same technique, and challenged the lymphocytes of the mother and unrelated persons with the trophoblast cells of the newborn infant. The trophoblastic cells were harvested by a technique, devised by one of US,3 based on repeated superficial trypsinisation of intact villi. In three sets of parallel experiments trophoblastic cells were added to leucocyte cultures as intact living cells, after freezing and thawing (6 or 7 times) and after sonication: in no instance did trophoblast cells stimulate blastogenesis of homologous lymphocytes. Since the cytotoxic effect of lymphocytes in tissue-cultures has been shown to be dependent on the degree of stimulation, recorded as transformation into blast cells, and since this effect is independent of the stimulating factor,4 we find it hard to accept that cytolysis of trophoblast cells in tissue cultures is due to the presence in them of histocompatibility antigens. Department of Pediatrics and Obstetrics-Gynecology, S. M. FIKRIG State University, C. VALENTI Downstate Medical Center, T. KEHATY. Brooklyn, New York, U.S.A.
WARNING SYSTEM FOR APNŒA Sin,ŁI was interested to see the description by Dr. Wick and Mr. Schmitt (April 22, p. 880) of a simple warning device for apnoea in premature infants. Although I have no personal experience of such a device, it seems to have much wider potential application, so that a simpler arrangement that would achieve the same result might be of value-i.e., by using a belt switch instead of the transducer they describe, because only a very simple non-electronic circuit is then required. A suitable switch5 was developed for and used by the 1961 Himalayan expedition for respiration counting. It operates on a movement of only 0-75 mm. and yet is capable of switching several amperes, so that at least stages 2 and 3 of Dr. Wick and Mr. Schmitt’s warning system could be eliminated, and the rest of the circuit would require only a resistance-capacity network and a battery and relay to operate the alarm. National Institute for Medical Research, Mill Hill, London N.W.7.
B. M. WRIGHT.
ANÆSTHESIA FOR DENTAL SURGERY SIR,-Despite the stern warnings of danger voiced in the report from the joint subcommittee on dental anaesthesia of the Central Health Services Council, and echoed in your annotation last week (p. 991), we should not lose sight of the fact that the mortality from dental anaesthesia has come tumbling down in recent years. In 1952, there were 22 deaths 6; and, according to the joint subcommittee’s report, in the five years 1952-56 there were 87 deaths. But in the five years 1961-65 (also according to the report) there were only 31 deaths, though the number of patients at risk had not fallen greatly. Furthermore, we learn from appendix B and other data in the report that in the four years 1962-65 deaths occurring in dentists’ surgeries, as distinct from those occurring in dental patients anaesthetised in hospitals, were averaging 2 per year, or roughly 1 per million administrations of general anxsthesia, despite the fact that only 20% of the administrations were given by practitioners with special training in anaestheticsŁi.e., fewer than were given by dentists who were performing the operation. It should be borne in mind, also, that local anxsthesia is not, as the report assumes it to be, completely without mortality in dental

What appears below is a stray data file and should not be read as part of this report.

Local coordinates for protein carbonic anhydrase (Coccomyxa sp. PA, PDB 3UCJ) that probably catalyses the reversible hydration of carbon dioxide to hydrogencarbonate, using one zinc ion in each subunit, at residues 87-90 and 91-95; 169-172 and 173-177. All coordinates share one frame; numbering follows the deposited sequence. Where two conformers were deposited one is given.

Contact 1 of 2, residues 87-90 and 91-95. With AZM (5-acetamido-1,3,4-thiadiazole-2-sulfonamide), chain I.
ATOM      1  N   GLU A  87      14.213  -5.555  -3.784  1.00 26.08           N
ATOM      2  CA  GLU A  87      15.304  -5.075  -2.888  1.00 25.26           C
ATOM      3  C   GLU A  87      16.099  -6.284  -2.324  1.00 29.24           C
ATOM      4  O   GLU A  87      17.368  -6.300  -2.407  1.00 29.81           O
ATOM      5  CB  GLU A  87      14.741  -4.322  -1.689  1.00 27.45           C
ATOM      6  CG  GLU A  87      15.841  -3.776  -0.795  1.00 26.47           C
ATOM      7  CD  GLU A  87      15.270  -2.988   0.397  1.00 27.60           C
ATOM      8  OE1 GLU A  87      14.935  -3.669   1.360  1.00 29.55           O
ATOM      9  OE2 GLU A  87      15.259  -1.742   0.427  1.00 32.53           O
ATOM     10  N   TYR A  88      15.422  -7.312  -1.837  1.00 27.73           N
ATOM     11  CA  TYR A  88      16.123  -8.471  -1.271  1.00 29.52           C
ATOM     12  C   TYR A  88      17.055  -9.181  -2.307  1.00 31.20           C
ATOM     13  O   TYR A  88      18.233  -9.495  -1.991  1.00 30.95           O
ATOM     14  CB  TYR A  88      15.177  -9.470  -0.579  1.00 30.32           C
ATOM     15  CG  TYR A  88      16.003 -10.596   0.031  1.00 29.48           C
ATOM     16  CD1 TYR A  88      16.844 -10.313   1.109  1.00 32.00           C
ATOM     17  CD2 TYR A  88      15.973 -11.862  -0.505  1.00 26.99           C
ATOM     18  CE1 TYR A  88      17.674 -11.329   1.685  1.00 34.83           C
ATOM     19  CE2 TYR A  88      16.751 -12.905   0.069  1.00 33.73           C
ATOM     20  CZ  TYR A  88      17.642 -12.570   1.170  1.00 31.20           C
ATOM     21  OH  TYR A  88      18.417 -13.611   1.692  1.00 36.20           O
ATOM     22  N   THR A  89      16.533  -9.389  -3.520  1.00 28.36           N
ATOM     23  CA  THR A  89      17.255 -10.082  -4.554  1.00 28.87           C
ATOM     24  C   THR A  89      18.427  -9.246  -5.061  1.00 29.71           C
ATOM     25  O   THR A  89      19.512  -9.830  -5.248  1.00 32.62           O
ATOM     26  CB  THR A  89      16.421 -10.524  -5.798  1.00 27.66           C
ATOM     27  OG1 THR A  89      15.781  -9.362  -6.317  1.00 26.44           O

patients. Last year7gave my reasons for thinking sional tragedies of dental ansesthesia had little
that these occado with what anxsthetic was used or who gave it; and it is noteworthy that in the last 3 deaths reported, the ansesthetists were specialists. I suggested that the trouble was usually due to the traditional, to
3. Valenti, C. Unpublished. 4. Holm, G., Perlmann, P. J. exp. Med. 1967, 125, 721. 5. Wright, B. M. J. scient. Instrum. 1962, 39, 37. 6. Br. med. J. 1967, i, 447. 7. Bourne, J. G. Lancet, 1966, i, 879.